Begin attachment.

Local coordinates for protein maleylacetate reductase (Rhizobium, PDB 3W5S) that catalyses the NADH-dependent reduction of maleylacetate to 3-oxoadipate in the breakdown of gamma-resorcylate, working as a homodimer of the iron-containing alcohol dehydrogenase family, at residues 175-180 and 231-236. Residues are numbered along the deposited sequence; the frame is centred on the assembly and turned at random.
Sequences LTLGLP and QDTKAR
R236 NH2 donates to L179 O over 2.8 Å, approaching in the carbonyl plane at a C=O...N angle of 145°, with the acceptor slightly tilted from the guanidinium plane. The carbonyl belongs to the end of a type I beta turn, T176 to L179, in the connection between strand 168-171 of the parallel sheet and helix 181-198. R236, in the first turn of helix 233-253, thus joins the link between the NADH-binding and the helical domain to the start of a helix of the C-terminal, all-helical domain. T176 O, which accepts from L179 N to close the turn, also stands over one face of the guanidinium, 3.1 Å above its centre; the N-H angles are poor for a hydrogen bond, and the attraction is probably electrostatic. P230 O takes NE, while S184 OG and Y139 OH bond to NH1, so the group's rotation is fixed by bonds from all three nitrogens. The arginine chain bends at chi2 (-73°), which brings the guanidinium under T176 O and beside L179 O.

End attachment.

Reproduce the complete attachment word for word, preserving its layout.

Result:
Local coordinates for protein maleylacetate reductase (Rhizobium, PDB 3W5S) that catalyses the NADH-dependent reduction of maleylacetate to 3-oxoadipate in the breakdown of gamma-resorcylate, working as a homodimer of the iron-containing alcohol dehydrogenase family, at residues 175-180 and 231-236. Residues are numbered along the deposited sequence; the frame is centred on the assembly and turned at random.
Sequences LTLGLP and QDTKAR
R236 NH2 donates to L179 O over 2.8 Å, approaching in the carbonyl plane at a C=O...N angle of 145°, with the acceptor slightly tilted from the guanidinium plane. The carbonyl belongs to the end of a type I beta turn, T176 to L179, in the connection between strand 168-171 of the parallel sheet and helix 181-198. R236, in the first turn of helix 233-253, thus joins the link between the NADH-binding and the helical domain to the start of a helix of the C-terminal, all-helical domain. T176 O, which accepts from L179 N to close the turn, also stands over one face of the guanidinium, 3.1 Å above its centre; the N-H angles are poor for a hydrogen bond, and the attraction is probably electrostatic. P230 O takes NE, while S184 OG and Y139 OH bond to NH1, so the group's rotation is fixed by bonds from all three nitrogens. The arginine chain bends at chi2 (-73°), which brings the guanidinium under T176 O and beside L179 O.